15 Henare, Holbraad and Wastell 15 Two steps to ontological breakthrough So since these different worlds are not to be found in some forgotten corner of our own, then where are they? The answer to this question, which goes to the heart of the method of thinking through things, involves two parts two steps to ontological breakthrough, as it were. In order to understand the first step, consider what the epistemologically informed reaction to the question would look like. Since different worlds are not parts of the world, then they must somehow be a function of our representations what else? Now, obviously such a reply is no more than a throwback to epistemological orthodoxy (one world, many worldviews). But what it serves to illustrate in its seeming inevitability, is that the logical consequences of the notion of different worlds go deeper than just inverting the familiar formula of difference is to similarity what representation is to the world. For as long as our ordinary intuitions as to what the world is remain untutored, the notion of different worlds will remain contradictory (surely such worlds can only be imagined viz. represented because part of the very definition of the world is that it is single). Thus, for the notion of different worlds to make any sense at all it must be understood without recourse to its putative opposite, that is, different representations. Indeed, the difficulty of this notion as well as its logical coherence lies precisely in the fact that it denies the opposition of representation vs. world altogether, rather than merely inverting its implications 7. It is for this reason, for example, that the claim that when Cuban diviners say that powder is power they are speaking of a different powder (and a different power also) is not a constructivist claim (cf. Latour 1999: 21-23). To put it in Foucauldian terms, the point is not that discursive claims (eg powder is power ) order reality in different ways according to different regimes of truth but rather that they create new objects (eg powerful powder) in the very act of enunciating new concepts (eg powerful powder). Though Foucault would say that discourse creates its objects, he still works from the presumption that there is some real-world fodder out there. For 7 Perhaps the analogical inversion in question is best characterised as being metonymic in character, as opposed to metaphoric. A metaphoric inversion of the formula difference : similarity :: representation : world can only appear as a contradiction in terms: difference : similarity :: world: representation. A metonymic inversion is quite a different procedure, since it involves fusing parts of one side of the analogy with parts of the other. Such a logical operation can be rendered as follows: difference : similarity :: representation : world = difference :: world.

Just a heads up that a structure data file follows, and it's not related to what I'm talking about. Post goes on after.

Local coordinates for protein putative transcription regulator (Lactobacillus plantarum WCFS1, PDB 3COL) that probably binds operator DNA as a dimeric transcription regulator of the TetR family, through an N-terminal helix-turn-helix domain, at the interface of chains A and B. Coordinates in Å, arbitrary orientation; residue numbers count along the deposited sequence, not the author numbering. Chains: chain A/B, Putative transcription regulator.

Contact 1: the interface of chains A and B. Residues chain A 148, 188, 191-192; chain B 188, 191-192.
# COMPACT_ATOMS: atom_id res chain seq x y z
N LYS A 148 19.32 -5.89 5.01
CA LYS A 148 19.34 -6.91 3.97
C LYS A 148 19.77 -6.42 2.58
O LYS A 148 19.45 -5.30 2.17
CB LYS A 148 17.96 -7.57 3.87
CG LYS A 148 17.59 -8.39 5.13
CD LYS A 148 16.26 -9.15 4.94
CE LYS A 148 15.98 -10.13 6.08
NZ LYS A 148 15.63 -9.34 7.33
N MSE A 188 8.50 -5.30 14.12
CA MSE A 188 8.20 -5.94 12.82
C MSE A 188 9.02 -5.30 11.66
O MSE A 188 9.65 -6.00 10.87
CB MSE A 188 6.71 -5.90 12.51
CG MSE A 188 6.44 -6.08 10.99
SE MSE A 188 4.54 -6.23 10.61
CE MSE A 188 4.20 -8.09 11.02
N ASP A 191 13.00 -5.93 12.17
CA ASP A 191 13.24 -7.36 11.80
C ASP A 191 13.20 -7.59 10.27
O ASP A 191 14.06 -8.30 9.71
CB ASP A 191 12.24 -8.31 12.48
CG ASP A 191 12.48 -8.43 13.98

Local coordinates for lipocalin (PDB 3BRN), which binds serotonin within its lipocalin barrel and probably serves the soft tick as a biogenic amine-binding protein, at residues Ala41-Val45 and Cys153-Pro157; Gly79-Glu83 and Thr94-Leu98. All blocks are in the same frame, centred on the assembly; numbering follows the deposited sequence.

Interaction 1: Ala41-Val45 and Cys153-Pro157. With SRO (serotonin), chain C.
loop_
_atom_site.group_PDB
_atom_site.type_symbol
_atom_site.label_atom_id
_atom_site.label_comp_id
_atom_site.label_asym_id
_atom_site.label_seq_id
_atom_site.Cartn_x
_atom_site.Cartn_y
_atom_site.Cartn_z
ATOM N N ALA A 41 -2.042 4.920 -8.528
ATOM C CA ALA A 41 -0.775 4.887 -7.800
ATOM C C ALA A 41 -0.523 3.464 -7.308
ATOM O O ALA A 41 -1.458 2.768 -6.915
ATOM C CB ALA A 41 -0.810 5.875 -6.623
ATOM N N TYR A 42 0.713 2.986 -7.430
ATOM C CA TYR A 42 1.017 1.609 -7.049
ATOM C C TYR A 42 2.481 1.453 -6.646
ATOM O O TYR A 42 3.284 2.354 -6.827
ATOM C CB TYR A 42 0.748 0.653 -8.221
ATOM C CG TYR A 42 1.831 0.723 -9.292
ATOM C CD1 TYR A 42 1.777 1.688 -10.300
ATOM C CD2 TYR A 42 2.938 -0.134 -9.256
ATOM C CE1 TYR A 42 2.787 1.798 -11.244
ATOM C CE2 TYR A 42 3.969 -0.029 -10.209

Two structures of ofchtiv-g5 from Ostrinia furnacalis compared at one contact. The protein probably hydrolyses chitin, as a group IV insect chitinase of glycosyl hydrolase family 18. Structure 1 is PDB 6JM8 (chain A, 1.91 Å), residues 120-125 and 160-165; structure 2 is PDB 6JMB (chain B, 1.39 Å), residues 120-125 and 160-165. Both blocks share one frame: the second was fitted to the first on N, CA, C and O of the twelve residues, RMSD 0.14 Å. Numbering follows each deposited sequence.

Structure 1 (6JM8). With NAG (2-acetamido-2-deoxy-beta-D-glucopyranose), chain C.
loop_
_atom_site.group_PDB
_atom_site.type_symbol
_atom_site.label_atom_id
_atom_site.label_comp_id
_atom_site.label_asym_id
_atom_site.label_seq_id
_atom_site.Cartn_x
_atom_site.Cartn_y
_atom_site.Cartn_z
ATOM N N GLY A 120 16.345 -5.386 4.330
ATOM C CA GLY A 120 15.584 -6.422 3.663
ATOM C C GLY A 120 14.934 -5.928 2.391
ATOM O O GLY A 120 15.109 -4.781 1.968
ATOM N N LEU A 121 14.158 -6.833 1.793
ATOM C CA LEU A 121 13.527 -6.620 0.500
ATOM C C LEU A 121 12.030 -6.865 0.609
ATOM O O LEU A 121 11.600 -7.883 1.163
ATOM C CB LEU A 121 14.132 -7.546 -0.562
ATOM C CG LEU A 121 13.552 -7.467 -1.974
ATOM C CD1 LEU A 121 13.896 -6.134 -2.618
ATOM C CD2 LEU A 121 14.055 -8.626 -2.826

16 Thinking through things 16 example, while a body may not be male or female until a discourse of gender invokes this as an operative distinction, there is still a body to which the discourse refers 8. By contrast, what is advanced here is, if you like, an entirely different kind of constructivism a radical constructivism not dissimilar to that envisaged by Deleuze (Deleuze & Guattari 1994: 7, 35-6). 9 Discourse can have effects not because it overdetermines reality, but because no ontological distinction between discourse and reality pertains in the first place. In other words, concepts can bring about things because concepts and things just are one and the same (one and the same thing, we could say using the term heuristically). So, in summary, the syllogism is this. We start with the ordinary (representationist/epistemological) assumption that concepts are the site of difference. Then we argue that in order for difference to be taken seriously (as alterity ), the assumption that concepts are ontologically distinct from the things to which they are ordinarily said to refer must be discarded. From this it follows that alterity can quite properly be thought of as a property of things things, that is, which are concepts as much as they appear to us as material or physical entities. Hence the first answer to the incredulous question of where different worlds might be, is here, in front of us, in the things themselves (things like powder or as we ll see in the contributions to this book photographs, legal documents, shamanic costumes, cigarettes and so on). So this is a method of back to the things themselves, as the phenomenologists had it, but only with the caveat that this is not because the life-world of our experience of things has priority over a theoretical attitude (Husserl 1970), but precisely because our experience of things, if you will, can be conceptual (see also Holbraad, this volume). 8 Note that this is a common denominator between Foucauldian ideas of discourse and phenomenology (see footnote 6). 9 Our appeal to a Deleuzian notion of radical constructivism may appear contradictory, considering we have already characterised the method of thinking through things as radically essentialist (see above). But the point is that our essentialism and Deleuze s constructivism are radical in just the same way. For Deleuze, the virtual effects of conceptual creation are equivalent to what constructivists dismissively call reality, because the virtual is defined as the plane in which concepts are real (Deleuze 1994: 208; 1990: 4-11). Conversely, we see things as worth thinking through because they are identical to the concepts essentialists would append to them as properties (though see Aristotle 1956: ). So radical constructivism is radical essentialism expressed backwards: if concepts are real then reality is conceptual (see also Deleuze 1993: 41-2).